• Agree on locking a part of the blockchain through a smart contract
  • Agree on signing transactions among each other without notifying the miners
  • Agree to add the transaction to the blockchain
  • Agree to close the state channel at a predetermined time

The state channel can close for mainly two reasons:

  • The time set for transactions expires
  • The total amount of preset transactions is met

An HTLC is a convenient payment channel that uses both timelocks and hashlocks to enable a safe off-chain transaction between two parties.

Through an HTLC, the funds can transfer between the parties before the pre-agreed deadline. The confirmation of the payments occurs through cryptographic proofs. Additionally, it enables one of the parties to forfeit the payment given to them and return it to the payer. It is a mechanism that increases user accountability through the use of multi-signature deals.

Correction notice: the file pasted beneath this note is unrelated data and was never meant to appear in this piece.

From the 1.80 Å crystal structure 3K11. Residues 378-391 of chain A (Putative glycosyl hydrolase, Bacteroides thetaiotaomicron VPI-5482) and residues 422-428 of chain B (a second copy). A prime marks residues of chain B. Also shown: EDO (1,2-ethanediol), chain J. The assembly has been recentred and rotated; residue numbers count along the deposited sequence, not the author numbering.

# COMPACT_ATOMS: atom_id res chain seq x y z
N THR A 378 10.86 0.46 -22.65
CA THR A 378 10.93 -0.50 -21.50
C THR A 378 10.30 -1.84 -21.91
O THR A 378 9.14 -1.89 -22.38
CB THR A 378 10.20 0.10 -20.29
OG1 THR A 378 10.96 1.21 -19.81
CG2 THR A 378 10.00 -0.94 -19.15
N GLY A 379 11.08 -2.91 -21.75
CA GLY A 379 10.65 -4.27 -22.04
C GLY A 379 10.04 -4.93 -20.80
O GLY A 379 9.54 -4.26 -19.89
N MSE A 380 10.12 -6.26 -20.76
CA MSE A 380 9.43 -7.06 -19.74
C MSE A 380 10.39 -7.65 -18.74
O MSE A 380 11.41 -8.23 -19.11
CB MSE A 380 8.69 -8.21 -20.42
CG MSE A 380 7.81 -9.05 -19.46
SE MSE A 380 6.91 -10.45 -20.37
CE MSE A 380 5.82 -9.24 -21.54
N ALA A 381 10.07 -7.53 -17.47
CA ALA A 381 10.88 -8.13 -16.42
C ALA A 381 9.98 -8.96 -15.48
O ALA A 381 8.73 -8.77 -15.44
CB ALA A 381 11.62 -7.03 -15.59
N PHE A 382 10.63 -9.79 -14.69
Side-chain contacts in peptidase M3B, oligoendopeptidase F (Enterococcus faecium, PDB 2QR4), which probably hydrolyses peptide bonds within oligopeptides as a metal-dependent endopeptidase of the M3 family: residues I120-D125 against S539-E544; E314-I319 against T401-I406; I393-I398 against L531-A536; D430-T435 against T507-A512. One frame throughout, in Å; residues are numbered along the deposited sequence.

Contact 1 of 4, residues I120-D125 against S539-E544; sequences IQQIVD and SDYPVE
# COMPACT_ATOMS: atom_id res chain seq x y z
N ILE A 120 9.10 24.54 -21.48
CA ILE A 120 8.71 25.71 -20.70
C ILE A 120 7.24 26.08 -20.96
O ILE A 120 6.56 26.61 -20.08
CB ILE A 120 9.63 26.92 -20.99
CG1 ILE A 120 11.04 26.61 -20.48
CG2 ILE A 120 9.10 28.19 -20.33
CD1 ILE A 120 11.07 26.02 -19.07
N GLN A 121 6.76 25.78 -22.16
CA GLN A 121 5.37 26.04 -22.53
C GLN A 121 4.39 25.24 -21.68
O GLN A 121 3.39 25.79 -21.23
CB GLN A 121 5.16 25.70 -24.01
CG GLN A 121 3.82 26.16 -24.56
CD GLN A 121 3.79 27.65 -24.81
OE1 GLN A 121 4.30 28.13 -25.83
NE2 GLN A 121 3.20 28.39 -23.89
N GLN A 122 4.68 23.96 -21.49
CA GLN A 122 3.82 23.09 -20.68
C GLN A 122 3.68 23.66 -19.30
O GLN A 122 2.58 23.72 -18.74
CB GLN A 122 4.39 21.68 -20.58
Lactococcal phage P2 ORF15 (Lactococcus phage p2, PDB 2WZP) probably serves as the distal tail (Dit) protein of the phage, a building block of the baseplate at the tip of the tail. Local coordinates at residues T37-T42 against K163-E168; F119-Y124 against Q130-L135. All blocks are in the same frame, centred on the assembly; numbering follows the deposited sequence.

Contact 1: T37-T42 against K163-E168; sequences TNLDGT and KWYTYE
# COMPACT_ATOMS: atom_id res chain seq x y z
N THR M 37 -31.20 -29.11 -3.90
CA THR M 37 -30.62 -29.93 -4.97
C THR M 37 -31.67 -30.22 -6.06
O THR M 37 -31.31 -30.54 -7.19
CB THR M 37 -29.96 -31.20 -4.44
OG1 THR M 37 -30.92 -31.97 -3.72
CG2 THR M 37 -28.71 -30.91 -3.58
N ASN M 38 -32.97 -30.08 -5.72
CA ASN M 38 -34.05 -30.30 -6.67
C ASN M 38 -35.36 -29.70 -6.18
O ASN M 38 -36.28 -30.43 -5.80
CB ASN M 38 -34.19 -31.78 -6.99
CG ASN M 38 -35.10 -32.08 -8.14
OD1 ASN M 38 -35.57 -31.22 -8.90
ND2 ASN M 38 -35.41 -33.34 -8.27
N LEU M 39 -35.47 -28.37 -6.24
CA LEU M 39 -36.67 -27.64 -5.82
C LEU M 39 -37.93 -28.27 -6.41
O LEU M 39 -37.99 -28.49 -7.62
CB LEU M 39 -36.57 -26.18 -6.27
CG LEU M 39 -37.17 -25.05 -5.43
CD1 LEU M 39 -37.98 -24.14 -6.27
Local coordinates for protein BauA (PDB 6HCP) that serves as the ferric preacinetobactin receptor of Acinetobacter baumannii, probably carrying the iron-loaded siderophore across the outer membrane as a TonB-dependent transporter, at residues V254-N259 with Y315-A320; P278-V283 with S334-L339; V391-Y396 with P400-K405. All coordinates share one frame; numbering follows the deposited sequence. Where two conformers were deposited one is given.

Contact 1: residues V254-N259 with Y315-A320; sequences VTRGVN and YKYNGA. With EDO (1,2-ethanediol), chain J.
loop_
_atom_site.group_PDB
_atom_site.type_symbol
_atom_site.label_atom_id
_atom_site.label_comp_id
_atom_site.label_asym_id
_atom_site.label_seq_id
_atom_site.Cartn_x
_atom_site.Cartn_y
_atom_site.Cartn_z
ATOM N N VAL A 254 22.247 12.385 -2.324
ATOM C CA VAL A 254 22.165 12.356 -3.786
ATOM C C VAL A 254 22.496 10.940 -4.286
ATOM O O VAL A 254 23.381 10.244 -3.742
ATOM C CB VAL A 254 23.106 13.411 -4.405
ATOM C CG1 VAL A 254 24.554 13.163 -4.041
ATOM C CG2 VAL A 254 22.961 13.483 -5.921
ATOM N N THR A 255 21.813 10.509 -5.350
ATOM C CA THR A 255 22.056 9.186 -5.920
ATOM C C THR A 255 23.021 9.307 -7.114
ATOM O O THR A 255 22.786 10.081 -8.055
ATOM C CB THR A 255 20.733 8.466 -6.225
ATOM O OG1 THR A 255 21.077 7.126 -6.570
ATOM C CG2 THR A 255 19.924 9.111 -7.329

A Simple Example of an Atomic Swap

Here’s a hypothetical example of how an atomic swap would work:

  1. Let’s imagine Kelly wants to trade her Bitcoin for Jeff’s Ethereum coins of the same value.
  2. Kelly initiates the payment channel by creating a contract address
  3. She deposits her Bitcoin at the contract address, which acts as a multi-signature safe accessible only by her and Jeff
  4. Upon creating the address, Kelly receives an automatically-generated value, which acts as a key to the safe
  5. Kelly takes the hash of the key and shares it with Jeff
  6. Jeff uses the hash to generate another contract address, which acts as the second key for the safe that he shares with Kelly